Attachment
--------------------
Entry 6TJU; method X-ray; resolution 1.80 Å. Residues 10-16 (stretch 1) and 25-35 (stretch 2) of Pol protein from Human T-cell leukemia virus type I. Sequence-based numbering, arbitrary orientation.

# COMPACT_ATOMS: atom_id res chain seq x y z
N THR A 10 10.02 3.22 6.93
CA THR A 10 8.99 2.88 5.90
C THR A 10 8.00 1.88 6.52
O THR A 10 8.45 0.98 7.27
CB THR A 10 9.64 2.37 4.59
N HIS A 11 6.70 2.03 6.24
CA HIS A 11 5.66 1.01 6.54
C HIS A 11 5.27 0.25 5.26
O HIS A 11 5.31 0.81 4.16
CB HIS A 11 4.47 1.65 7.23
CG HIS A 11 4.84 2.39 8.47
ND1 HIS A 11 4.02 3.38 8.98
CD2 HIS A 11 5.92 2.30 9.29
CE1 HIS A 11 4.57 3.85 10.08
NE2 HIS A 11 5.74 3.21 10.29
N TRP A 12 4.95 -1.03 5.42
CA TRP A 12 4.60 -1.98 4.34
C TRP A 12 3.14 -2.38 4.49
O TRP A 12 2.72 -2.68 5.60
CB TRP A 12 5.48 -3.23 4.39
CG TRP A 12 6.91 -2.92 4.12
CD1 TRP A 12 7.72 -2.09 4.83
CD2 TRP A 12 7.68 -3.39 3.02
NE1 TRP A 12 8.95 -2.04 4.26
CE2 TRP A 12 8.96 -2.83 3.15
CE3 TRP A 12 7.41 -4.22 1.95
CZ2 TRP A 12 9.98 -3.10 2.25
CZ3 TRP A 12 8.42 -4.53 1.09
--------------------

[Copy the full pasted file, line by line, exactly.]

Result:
Entry 6TJU; method X-ray; resolution 1.80 Å. Residues 10-16 (stretch 1) and 25-35 (stretch 2) of Pol protein from Human T-cell leukemia virus type I. Sequence-based numbering, arbitrary orientation.

# COMPACT_ATOMS: atom_id res chain seq x y z
N THR A 10 10.02 3.22 6.93
CA THR A 10 8.99 2.88 5.90
C THR A 10 8.00 1.88 6.52
O THR A 10 8.45 0.98 7.27
CB THR A 10 9.64 2.37 4.59
N HIS A 11 6.70 2.03 6.24
CA HIS A 11 5.66 1.01 6.54
C HIS A 11 5.27 0.25 5.26
O HIS A 11 5.31 0.81 4.16
CB HIS A 11 4.47 1.65 7.23
CG HIS A 11 4.84 2.39 8.47
ND1 HIS A 11 4.02 3.38 8.98
CD2 HIS A 11 5.92 2.30 9.29
CE1 HIS A 11 4.57 3.85 10.08
NE2 HIS A 11 5.74 3.21 10.29
N TRP A 12 4.95 -1.03 5.42
CA TRP A 12 4.60 -1.98 4.34
C TRP A 12 3.14 -2.38 4.49
O TRP A 12 2.72 -2.68 5.60
CB TRP A 12 5.48 -3.23 4.39
CG TRP A 12 6.91 -2.92 4.12
CD1 TRP A 12 7.72 -2.09 4.83
CD2 TRP A 12 7.68 -3.39 3.02
NE1 TRP A 12 8.95 -2.04 4.26
CE2 TRP A 12 8.96 -2.83 3.15
CE3 TRP A 12 7.41 -4.22 1.95
CZ2 TRP A 12 9.98 -3.10 2.25
CZ3 TRP A 12 8.42 -4.53 1.09